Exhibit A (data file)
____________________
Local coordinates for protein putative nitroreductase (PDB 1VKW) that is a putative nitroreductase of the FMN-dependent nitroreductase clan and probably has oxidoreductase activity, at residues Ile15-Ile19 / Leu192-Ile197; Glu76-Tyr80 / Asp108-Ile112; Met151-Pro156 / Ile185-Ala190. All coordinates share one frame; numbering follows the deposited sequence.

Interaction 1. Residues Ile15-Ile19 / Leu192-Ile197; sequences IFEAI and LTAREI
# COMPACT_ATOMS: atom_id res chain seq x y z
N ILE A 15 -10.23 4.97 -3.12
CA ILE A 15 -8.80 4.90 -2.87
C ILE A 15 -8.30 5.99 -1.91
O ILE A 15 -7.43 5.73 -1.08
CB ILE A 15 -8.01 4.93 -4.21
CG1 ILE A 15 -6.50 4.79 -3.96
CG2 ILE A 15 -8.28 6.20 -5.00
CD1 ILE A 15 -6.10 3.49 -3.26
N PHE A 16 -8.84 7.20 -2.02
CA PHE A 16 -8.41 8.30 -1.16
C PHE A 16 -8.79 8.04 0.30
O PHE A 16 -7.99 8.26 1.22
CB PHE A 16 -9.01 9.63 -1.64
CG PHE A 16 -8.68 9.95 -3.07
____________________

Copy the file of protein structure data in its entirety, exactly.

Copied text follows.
Local coordinates for protein putative nitroreductase (PDB 1VKW) that is a putative nitroreductase of the FMN-dependent nitroreductase clan and probably has oxidoreductase activity, at residues Ile15-Ile19 / Leu192-Ile197; Glu76-Tyr80 / Asp108-Ile112; Met151-Pro156 / Ile185-Ala190. All coordinates share one frame; numbering follows the deposited sequence.

Interaction 1. Residues Ile15-Ile19 / Leu192-Ile197; sequences IFEAI and LTAREI
# COMPACT_ATOMS: atom_id res chain seq x y z
N ILE A 15 -10.23 4.97 -3.12
CA ILE A 15 -8.80 4.90 -2.87
C ILE A 15 -8.30 5.99 -1.91
O ILE A 15 -7.43 5.73 -1.08
CB ILE A 15 -8.01 4.93 -4.21
CG1 ILE A 15 -6.50 4.79 -3.96
CG2 ILE A 15 -8.28 6.20 -5.00
CD1 ILE A 15 -6.10 3.49 -3.26
N PHE A 16 -8.84 7.20 -2.02
CA PHE A 16 -8.41 8.30 -1.16
C PHE A 16 -8.79 8.04 0.30
O PHE A 16 -7.99 8.26 1.22
CB PHE A 16 -9.01 9.63 -1.64
CG PHE A 16 -8.68 9.95 -3.07